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Do Simvastatin Side Effects Include Diabetes And Joint Pain?

Do Simvastatin Side Effects Include Diabetes and Joint Pain?

Do Simvastatin Side Effects Include Diabetes and Joint Pain?

Many physicians tell us that even if statins increase the risk for diabetes, the drug benefits far outweigh any increase in blood glucose. But diabetes is a challenging condition to treat. Then there are the twin complications of muscle and joint pain. Most of the drug company research shows that simvastatin side effects are barely different from those brought on by placebo. The conclusion is often that simvastatin and related drugs do not really cause muscle pain or weakness and do not contribute to joint problems. Readers tell a different story.
A Simvastatin Experience:
Q. I took simvastatin for many years to control my cholesterol. Soon after I started taking it, I was diagnosed with type 2 diabetes. I don’t know if there is a connection.
About six months ago I stopped taking simvastatin; my hips and knees no longer hurt. My latest lab results show an increase in LDL to a bit over the standard range. My HDL is OK.
I had also experienced sexual problems, but I attributed those to paroxetine I took for depression. I stopped taking the paroxetine about two months ago and the sexual difficulties have completely disappeared. I feel much better after eliminating both drugs.
A. Simvastatin can raise blood sugar and make people more prone to type 2 diabetes. A fascinating study showed that people taking a different statin, pravastatin, together with paroxetine had elevated blood glucose levels not caused by either drug alone (Clinical Pharmacology & Therapeutics, July 2011).
Do Simvastatin Side Effects Include Joint Pain?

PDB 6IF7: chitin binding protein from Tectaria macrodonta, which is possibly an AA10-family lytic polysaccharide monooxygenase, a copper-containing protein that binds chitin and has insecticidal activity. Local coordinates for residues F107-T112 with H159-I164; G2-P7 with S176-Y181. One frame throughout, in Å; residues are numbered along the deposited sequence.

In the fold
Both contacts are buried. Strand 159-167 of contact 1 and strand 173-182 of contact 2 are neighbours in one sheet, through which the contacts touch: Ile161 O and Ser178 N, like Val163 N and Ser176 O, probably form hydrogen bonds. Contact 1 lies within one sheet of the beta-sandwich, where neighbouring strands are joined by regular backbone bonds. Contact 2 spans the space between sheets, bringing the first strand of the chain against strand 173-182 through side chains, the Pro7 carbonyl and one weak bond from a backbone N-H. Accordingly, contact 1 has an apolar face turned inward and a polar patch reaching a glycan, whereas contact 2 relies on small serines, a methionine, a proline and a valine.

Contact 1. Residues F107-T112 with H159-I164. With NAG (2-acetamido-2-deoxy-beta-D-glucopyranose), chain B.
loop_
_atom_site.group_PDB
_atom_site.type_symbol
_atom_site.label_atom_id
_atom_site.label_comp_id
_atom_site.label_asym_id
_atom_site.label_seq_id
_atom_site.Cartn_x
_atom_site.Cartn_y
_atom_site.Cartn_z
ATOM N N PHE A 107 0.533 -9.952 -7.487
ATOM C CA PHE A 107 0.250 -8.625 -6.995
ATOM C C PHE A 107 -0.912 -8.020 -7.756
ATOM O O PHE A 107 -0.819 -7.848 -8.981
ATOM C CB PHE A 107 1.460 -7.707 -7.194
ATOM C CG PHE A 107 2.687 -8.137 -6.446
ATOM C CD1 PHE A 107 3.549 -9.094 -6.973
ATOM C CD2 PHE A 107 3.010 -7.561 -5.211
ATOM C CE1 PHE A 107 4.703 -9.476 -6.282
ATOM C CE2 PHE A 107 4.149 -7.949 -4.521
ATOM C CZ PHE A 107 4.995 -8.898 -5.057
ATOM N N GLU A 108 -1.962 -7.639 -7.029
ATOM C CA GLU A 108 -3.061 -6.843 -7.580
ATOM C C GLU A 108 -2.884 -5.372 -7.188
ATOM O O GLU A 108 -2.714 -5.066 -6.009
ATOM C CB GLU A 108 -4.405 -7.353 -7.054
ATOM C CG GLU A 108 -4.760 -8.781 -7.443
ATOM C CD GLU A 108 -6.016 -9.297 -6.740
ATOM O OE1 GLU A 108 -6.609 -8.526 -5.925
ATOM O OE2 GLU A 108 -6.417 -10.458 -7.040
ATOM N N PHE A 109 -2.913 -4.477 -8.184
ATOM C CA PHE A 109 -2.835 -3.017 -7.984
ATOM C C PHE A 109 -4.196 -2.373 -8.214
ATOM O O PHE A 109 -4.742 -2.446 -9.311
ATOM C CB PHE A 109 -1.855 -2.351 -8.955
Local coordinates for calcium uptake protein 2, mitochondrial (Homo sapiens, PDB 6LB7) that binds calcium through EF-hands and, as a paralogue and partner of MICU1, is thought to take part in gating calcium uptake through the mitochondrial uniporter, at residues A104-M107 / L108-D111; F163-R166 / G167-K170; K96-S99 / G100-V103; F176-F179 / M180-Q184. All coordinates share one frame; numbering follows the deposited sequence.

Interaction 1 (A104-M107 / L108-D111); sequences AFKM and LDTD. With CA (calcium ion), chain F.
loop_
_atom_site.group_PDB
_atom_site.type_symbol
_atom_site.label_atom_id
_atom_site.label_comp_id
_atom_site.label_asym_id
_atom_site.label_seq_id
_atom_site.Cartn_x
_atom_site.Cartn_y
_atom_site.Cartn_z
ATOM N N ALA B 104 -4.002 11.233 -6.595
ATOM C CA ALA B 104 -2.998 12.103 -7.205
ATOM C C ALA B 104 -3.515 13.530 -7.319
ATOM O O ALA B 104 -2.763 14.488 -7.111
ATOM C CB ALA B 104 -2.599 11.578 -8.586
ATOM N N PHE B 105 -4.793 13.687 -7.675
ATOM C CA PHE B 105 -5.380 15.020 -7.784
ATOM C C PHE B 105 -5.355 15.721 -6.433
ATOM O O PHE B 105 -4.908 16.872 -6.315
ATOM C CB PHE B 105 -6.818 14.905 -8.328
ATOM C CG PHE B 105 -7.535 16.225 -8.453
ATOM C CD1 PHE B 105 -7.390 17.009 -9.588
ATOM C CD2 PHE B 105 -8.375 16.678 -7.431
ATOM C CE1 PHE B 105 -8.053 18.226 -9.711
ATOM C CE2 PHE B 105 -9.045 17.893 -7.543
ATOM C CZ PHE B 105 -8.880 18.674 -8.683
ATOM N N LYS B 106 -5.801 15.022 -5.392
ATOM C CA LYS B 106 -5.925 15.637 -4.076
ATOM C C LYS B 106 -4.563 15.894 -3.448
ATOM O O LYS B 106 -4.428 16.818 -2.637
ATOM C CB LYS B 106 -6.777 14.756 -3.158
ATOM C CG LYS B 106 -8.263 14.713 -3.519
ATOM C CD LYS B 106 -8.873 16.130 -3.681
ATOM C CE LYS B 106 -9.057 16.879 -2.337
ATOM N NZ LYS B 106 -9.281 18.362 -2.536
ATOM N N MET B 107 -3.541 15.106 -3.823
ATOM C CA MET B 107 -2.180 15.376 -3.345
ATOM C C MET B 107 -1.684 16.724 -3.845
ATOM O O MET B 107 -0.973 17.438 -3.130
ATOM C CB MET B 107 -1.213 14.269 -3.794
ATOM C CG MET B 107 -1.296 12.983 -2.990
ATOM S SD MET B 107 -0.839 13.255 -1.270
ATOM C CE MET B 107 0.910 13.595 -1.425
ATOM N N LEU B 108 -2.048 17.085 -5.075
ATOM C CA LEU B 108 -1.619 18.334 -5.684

The official prescribing information for simvastatin s Continue reading

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PCOS: The Cousin of Diabetes?

PCOS: The Cousin of Diabetes?

Have you ever heard of polycystic ovary syndrome (or PCOS)?
If not, don’t worry, as many people haven’t. Yet it’s estimated that 5 to 10 percent of women in the U.S. (about 5 million!) have this syndrome, whose wide variety of symptoms often affect their reproductive health in ways that can be truly devastating, including infertility.
September is PCOS Awareness Month, which makes this a good opportunity to learn more about this endocrine system disorder and its link to diabetes. Here’s what you need to know.
So what is PCOS? How do I know if I have it?
PCOS is a condition that causes an imbalance of female sex hormones. It is the number-one cause of female infertility.
Why is this? Well, a woman’s ovaries have follicles, which are tiny, fluid-filled sacs that hold the eggs. When an egg is mature, the follicle releases the egg so it can travel to the uterus for fertilization. In women with PCOS, immature follicles bunch together to form large cysts or lumps. The eggs mature within the bunched follicles, but the follicles don’t break open to release them.
As a result, women with PCOS often don’t have menstrual periods or only have periods on occasion. Because the eggs are not released, most have trouble getting pregnant.
Though most commonly diagnosed in women of reproductive age, PCOS can be diagnosed in any phase of life—in girls as young as 8 to 9 years old, up through post-menopause.
Here are the most common signs and symptoms of PCOS:
Irregular or no menstrual cycles
Heavy or prolonged bleeding
Painful periods
Inability to get pregnant
High levels of and Continue reading

6 Fruits to Eat That Prevent Type 2 Diabetes & One to Avoid – But There Is A Catch…

6 Fruits to Eat That Prevent Type 2 Diabetes & One to Avoid – But There Is A Catch…

We are a long way away from the past misconception that any sugar is bad sugar when it comes to diabetes. While there are even groups of people who cure their diabetes by eating enormous quantities of fruits – such as RAW foodies and fruitarians – science has now found solid evidence that is easily adaptable into any diet. And if you love fruits – science has really good news for you.
Most fruits do not cause, but actually prevent type-2 diabetes.
There is, however, an exception. While fruit itself is associated with a lower risk for type-2 diabetes, fruit juice is associated with a higher risk of this disease. The main reason for this is that whole fruit contains fiber, while juice does not. And fiber stabilizes blood sugar levels.